Collecting Twitter data is a great exercise in data science and can provide interesting insights in how people behave on the social media platform. Below is an overview of the steps to build a Twitter analysis from scratch. This tutorial will go through several steps to arrive at being able to analyze Twitter data.

  1. Overview of Twitter API does
  2. Get R or Python
  3. Install Twitter packages
  4. Get Developer API Key from Twitter
  5. Write Code to Collect Tweets
  6. Parse the Raw Tweet Data [JSON files]
  7. Analyze the Tweet Data


Before diving into the technical aspects of how to use the Twitter API [Application Program Interface] to collect tweets and other data from their site, I want to give a general overview of what the Twitter API is and isn’t capable of doing. First, data collection on Twitter doesn’t necessarily produce a representative sample to make inferences about the general population. And people tend to be rather emotional and negative on Twitter. That said, Twitter is a treasure trove of data and there are plenty of interesting things you can discover. You can pull various data structures from Twitter: tweets, user profiles, user friends and followers, what’s trending, etc. There are three methods to get this data: the REST API, the Search API, and the Streaming API. The Search API is retrospective and allows you search old tweets [with severe limitations], the REST API allows you to collect user profiles, friends, and followers, and the Streaming API collects tweets in real time as they happen. [This is best for data science.] This means that most Twitter analysis has to be planned beforehand or at least tweets have to be collected prior to the timeframe you want to analyze. There are some ways around this if Twitter grants you permission, but the run-of-the-mill Twitter account will find the Streaming API much more useful.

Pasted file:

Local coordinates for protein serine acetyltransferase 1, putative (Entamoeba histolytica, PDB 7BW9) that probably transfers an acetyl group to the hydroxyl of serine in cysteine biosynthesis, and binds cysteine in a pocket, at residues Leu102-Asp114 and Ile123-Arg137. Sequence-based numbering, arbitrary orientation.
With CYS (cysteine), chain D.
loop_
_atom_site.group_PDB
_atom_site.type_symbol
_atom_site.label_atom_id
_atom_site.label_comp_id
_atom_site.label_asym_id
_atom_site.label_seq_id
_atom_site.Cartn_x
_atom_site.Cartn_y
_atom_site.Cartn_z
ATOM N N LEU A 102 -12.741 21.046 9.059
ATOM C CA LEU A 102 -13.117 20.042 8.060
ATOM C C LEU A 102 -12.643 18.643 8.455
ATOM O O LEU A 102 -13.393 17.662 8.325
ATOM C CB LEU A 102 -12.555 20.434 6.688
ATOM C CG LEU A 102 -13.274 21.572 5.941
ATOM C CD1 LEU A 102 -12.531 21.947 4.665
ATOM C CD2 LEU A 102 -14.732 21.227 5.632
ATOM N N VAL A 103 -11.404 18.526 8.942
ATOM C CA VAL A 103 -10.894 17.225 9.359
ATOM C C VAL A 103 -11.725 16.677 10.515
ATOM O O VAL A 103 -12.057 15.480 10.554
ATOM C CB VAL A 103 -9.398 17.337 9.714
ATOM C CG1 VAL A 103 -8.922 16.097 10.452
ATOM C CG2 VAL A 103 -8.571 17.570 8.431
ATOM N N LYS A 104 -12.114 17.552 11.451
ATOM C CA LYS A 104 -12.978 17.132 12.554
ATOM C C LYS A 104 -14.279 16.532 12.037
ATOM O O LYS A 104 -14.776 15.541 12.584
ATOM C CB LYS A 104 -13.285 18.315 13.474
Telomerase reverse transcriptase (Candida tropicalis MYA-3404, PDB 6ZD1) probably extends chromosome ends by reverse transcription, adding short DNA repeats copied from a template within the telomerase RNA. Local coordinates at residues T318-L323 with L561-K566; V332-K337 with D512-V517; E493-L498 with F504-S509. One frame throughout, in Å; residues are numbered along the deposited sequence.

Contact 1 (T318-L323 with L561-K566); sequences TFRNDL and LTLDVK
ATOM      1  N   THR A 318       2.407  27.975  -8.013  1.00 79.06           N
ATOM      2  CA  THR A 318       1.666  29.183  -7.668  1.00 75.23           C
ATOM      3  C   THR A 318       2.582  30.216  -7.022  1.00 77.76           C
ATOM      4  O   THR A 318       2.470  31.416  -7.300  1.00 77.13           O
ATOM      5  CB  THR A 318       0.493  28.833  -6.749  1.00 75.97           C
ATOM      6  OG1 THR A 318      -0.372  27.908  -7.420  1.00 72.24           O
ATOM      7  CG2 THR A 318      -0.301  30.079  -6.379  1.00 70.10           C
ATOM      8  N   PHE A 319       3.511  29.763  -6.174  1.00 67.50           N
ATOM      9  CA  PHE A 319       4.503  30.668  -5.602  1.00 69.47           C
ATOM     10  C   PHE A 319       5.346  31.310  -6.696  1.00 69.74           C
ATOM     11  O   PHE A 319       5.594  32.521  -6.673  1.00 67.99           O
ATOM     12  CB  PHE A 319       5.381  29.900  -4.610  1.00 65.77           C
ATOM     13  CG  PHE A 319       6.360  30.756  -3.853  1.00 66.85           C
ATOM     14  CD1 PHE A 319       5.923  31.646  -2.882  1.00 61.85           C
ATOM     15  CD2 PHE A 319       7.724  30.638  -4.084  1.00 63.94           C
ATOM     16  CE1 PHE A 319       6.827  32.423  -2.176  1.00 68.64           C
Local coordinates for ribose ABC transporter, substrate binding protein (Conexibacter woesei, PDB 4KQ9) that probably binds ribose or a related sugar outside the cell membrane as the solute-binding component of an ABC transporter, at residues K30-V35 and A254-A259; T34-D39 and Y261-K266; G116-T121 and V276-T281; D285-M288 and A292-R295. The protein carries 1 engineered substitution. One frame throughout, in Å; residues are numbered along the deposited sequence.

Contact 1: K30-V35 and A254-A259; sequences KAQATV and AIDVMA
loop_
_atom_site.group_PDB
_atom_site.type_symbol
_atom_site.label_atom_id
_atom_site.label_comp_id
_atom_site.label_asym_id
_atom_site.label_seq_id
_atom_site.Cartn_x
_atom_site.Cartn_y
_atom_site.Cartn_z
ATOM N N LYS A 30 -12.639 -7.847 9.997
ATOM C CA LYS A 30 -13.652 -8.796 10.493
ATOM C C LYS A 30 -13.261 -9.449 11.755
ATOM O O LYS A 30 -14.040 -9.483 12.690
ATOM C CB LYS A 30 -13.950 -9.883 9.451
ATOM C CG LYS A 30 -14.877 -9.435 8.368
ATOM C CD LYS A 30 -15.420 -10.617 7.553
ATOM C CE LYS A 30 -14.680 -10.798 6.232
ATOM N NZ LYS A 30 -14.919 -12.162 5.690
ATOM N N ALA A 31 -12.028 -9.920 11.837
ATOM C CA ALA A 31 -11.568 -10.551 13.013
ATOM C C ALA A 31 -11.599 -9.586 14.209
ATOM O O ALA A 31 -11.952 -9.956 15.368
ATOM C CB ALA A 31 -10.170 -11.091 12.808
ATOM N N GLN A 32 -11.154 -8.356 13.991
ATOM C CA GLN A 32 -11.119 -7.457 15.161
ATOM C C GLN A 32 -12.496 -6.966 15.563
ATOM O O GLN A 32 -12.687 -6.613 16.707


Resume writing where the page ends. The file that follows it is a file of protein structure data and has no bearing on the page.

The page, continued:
The Twitter API requires a few steps:

  1. Authenticate with OAuth
  2. Make API call
  3. Receive JSON file back
  4. Interpret JSON file

The authentication requires that you get an API key from the Twitter developers site. This just requires that you have a Twitter account. The four keys the site gives you are used as parameters in the programs. The OAuth authentication gives your program permission to make API calls.

The API call is an http call that has the parameters incorporated into the URL like
This Streaming API call is asking to connect to Twitter and tracks the keyword ‘twitter’. Using prebuilt software packages in R or Python will hide this step from you the programmer, but these calls are happening behind the scenes.

JSON files are the data structure that Twitter returns. These are rather comprehensive with the amount of data, but hard to use without them being parsed first. Some of the software packages have built-in parsers or you can use a NoSQL database like MongoDB to store and query your tweets.

Get R or Python

While there are many different programing languages to interface with the API, I prefer to use either Python or R for any Twitter data scraping. R is easier to use out of the box if you are just getting started with coding, and Python offers more flexibility. If you don’t have either of these, I’d recommend installing then learning to do some basic things before tackling Twitter data.

Download R:
R Studio: [optional]

Download Python:

Install Twitter Packages

The easiest way to access the API is to install a software package that has prebuilt libraries that makes coding projects much simpler. Since this tutorial will primarily be focused on using the Streaming API, I recommend installing the streamR package for R or tweepy for Python. If you have a Mac, Python is already installed and you can run it from the terminal. I recommend getting a program to help you organize your projects like PyCharm, but that is beyond the scope of this tutorial.

[in the R environment]


[in the terminal, assuming you have pip installed]

$ pip install tweepy